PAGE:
When someone buys a new vehicle in California, that purchase is protected by federal law. If a new vehicle has one or more problems that cannot be fixed by three or more visits to a mechanic, the buyer can return it to the dealer and receive a full refund. A court recently ruled that a mechanic is no longer required to prove that a vehicle is a lemon. All that is now required is the receipts and any related paperwork showing that the vehicle had problems.
If a vehicle is defective, its owner may have recourse under both California and federal law. The federal Magnuson-Moss Warranty Federal Trade Commission Improvement Act allows a person to pursue compensation if they are sold a defective product. In California, an individual may file a lemon law claim whether the vehicle was leased or purchased outright. However, it is generally necessary to allow a manufacturer an opportunity to fix the defect before filing a claim.
People in California who are concerned about the quality of the products they purchase should be familiar with the 1975 Magnuson-Moss Warranty Act. It is a federal law intended to protect consumers from misleading warranty practices, to make sure warranties are not difficult to comprehend and to allow violations to be legally enforced. While the law is meant to benefit consumers, it also unexpectedly benefits dealers as well.
Used car buyers in California are urged to learn as much about a vehicle as possible before completing a transaction. This may prevent them from purchasing something that needs significant repairs or upgrades. A quick overview of the car itself could reveal clues about previous attempts to repair a dented frame. Paint that doesn't match the rest of the vehicle could also signal that repairs have been made in the past.
A law firm in California is looking to undo results from a previous class action lawsuit regarding two discontinued small car models from the Ford Motor Company. The firm hopes to secure a larger settlement for consumers affected by transmission issues associated with two of the automaker's vehicle models - the Focus and Fiesta. The company may have to fork over as much as $4 billion if the lawsuit is successful.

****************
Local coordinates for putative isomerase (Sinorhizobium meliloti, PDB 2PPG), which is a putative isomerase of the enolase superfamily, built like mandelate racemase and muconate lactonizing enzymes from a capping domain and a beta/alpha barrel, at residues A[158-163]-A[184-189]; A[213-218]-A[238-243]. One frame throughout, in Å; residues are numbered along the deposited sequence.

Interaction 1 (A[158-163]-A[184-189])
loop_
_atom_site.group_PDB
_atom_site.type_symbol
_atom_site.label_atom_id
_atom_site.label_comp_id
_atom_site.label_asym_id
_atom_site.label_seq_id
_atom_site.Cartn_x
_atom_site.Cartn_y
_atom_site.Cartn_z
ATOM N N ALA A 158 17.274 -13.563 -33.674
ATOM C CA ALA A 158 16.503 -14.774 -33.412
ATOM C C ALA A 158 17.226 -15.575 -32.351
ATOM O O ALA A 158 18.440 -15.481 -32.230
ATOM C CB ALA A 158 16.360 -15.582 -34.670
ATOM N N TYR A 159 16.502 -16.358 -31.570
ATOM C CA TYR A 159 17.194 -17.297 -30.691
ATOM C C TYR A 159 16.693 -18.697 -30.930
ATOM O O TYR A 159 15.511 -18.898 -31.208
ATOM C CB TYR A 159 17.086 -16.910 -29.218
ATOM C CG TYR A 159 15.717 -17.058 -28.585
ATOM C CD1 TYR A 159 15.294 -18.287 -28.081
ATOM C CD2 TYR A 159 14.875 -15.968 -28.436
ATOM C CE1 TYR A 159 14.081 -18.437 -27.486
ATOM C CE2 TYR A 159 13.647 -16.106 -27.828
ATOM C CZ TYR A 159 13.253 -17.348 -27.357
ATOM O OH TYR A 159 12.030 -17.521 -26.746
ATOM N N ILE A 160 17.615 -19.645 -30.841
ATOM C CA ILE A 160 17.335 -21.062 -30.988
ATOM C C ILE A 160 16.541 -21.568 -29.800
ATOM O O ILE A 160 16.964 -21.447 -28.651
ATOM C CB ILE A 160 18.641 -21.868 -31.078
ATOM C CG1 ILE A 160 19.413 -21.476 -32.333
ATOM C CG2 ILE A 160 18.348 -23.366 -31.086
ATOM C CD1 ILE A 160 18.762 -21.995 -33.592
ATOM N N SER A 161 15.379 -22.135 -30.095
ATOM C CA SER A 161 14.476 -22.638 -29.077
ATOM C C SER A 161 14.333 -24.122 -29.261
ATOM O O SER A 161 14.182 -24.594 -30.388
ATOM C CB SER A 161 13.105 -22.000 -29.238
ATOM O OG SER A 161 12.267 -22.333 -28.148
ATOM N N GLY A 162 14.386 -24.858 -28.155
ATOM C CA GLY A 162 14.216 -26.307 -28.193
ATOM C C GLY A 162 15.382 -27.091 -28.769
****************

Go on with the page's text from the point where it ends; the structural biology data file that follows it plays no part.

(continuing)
Those who own cars in California or any other state shouldn't be surprised if their vehicles need repairs at some point. However, consumers do have rights as it relates to how and where these repairs can be made. Generally speaking, mechanics are not allowed to do any work that was not authorized by the car's owner ahead of time. Furthermore, making the wrong type of repair may constitute an unauthorized repair under state law.
In California, individuals who purchase both new and used vehicles might have protection under the state's lemon law. However, this is not the case in most other states. Of course, this doesn't mean that there aren't ways to get a refund or other relief if a car is defective. For instance, the dealer may offer a warranty on a used car. A dealer may also decide to offer a refund or replace a defective vehicle.
When vehicle owners go to a California car dealership to have an issue with their car looked at, the dealer may be less than interested to fix it. This is because repeated attempts to fix a vehicle may cost a dealer time and money that it might not see back. Furthermore, a customer may already be turned off by a brand after having a negative experience with one of its vehicles.
California law generally protects consumers if they purchase a defective vehicle. One woman in Florida claims that her new 2018 Hyundai Sonata SE had significant issues after just a few miles of driving. She says that the wheel started shaking and that she couldn't accelerate while driving on the local interstate. The woman also claimed that the radio wouldn't play and that the engine didn't work properly. There are several known issues with the 2018 Sonata.
California residents who have had problems with a vehicle they have recently purchased might be able to rely on the federal lemon law for relief. In order for protections to be applicable, the vehicle has to have issues while its warranty is still in effect. That does not require that the vehicle was purchased new, but if there were no warranty protections on the purchase, then the federal lemon law will not apply. It should be noted that California has its own law that applies to both vehicles and other goods.